Former president Thabo Mbeki during the second interactive session with Unisa students at its main campus in Pretoria on Monday night. Picture: Oupa Mokoena
Former president Thabo Mbeki during the second interactive session with Unisa students at its main campus in Pretoria on Monday night. Picture: Oupa Mokoena

#FeesMustFall - what Mbeki has to say

By NOMASWAZI NKOSI Time of article published Oct 4, 2016

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Pretoria - It was the duty of the government to allocate funds to address various needs in the country - not just higher education, former president Thabo Mbeki said at Unisa on Monday.

If more of the country’s budget was allocated purely to higher education funding, it would mean less for other pressing issues, like public health care and basic education.

What started out as a dialogue on leadership saw Unisa students airing their frustrations to Mbeki on Monday afternoon.

The students wanted to hear his views on the ongoing fees impasse as well as the leadership of the ANC, which they felt was not steering the party in the right direction. They also accused the leadership of not listening to the people.

Mbeki fielded tough questions about #FeesMustFall as well as public dissatisfaction with the ANC in a dialogue hosted by Unisa and the Thabo Mbeki Foundation. The dialogue was held for African studies students at the university, who had the opportunity to ask the former president questions.

Asked about the #FeesMustFall movement and the cry for free higher education, Mbeki said South Africa needed an educated population and therefore there was a demand for everyone to have access to education.

“It is a collective good for the country, so it’s not something I can fight about. Where it becomes problematic is who pays,” he said.

Mbeki said while reading up on the topic he found out that in their first year, 30% of students with funding from the National Student Financial Aid Scheme dropped out of university, and more in their third year.

He said the reason mostly was because they were from poor backgrounds and did not have access to the type of schools that could properly equip them for university.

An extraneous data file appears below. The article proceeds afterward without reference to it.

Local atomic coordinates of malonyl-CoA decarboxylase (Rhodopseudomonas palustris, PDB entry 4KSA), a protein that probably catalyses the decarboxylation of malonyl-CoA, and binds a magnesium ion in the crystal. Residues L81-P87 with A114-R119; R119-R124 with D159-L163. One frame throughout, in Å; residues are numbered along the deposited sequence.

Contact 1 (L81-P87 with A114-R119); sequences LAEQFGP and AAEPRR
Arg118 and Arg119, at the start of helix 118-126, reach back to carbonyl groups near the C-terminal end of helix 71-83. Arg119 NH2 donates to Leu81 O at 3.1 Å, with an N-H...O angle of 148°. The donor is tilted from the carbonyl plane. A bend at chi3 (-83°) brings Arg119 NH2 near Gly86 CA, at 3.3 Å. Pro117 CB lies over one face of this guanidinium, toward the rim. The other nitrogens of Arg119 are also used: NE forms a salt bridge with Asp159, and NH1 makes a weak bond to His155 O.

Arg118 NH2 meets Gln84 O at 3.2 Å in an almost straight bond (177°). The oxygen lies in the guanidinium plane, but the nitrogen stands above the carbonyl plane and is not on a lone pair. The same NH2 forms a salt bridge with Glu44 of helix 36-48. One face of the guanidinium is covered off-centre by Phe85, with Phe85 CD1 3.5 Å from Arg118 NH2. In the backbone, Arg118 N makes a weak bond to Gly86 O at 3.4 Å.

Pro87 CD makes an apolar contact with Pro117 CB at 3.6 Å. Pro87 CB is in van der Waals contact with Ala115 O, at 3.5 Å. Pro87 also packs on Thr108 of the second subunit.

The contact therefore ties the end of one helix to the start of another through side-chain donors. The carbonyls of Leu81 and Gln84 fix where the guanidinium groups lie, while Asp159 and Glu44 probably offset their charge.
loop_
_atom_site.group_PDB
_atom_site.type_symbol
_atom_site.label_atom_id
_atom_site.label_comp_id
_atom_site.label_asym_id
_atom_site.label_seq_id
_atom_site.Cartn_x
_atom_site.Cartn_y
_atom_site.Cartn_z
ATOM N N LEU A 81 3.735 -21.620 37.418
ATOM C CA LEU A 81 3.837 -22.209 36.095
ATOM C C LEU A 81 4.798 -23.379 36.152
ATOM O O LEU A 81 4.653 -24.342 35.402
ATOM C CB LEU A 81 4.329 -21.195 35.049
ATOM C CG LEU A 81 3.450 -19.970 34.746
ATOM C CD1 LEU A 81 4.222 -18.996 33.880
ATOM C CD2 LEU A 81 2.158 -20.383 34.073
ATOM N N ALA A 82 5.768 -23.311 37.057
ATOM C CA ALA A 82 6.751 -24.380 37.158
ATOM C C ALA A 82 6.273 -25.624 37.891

“It means we have to do something about schools. I think it is wrong to confine the funding of higher education to just that topic. There should be the inclusion of access to education as a whole, not just higher education,” Mbeki said.

He said the country’s budget had to be allocated to address various needs, including public health care.

He was asked why the government wasn’t calling for the private sector to throw their hats into the ring to help fund higher education.

“I wouldn’t say my biggest issue is the funding of higher education. I would point the private sector in a different direction.”

He said instead of telling the private sector to invest in funding higher education, he would tell them to build more factories which would employ people and increase economic growth.

The former president, who famously resigned from his position in 2008 after he was recalled by the ANC, was asked about the public dissatisfaction with the ruling party and how there seemed to be loyalty to the party but none for the people of the country. “The ANC was established to liberate the people of South Africa from colonial pressures and later apartheid pressures. Loyalty to the party means loyalty to the purposes of the party.”

He went on to reference his predecessor Nelson Mandela during a 1997 report he presented on a negative phenomenon where people would join the ANC simply to benefit from the party.

He said if the public was dissatisfied with the leadership, the ANC ought to be sensitive to the feelings of the public, and if that was not happening, then it told a story.

“If I join the ANC and I am made a mayor as a result, and I then give tenders to my friends and get the necessary kickbacks, I will be loyal to the ANC and not loyal to the people.”

Mbeki mentioned that Reverend Frank Chikane, in 2007 after the ANC’s national conference, told him that comrades said they didn’t vote for Mbeki because he did not allow them to put a little money in their pockets; they instead voted for someone who would allow it.

He said it was a different type of ANC member who would be fine with taking money from people and not serving their interests, and he would hope the ANC would address that issue.

Mbeki added that just because one had an ANC membership card, that did not make them a leader; nor educated on its policies or meaning they had any political education.

Mbeki also spoke about gender equality in Africa and the seeming lack of leadership in the continent.

“A progressive leader should do progressive things; what the continent needs is progressive leadership to effect the changes that are needed. A progressive leader says my task is to serve the people’. That progressive leader will not be a thief.”

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Pretoria News

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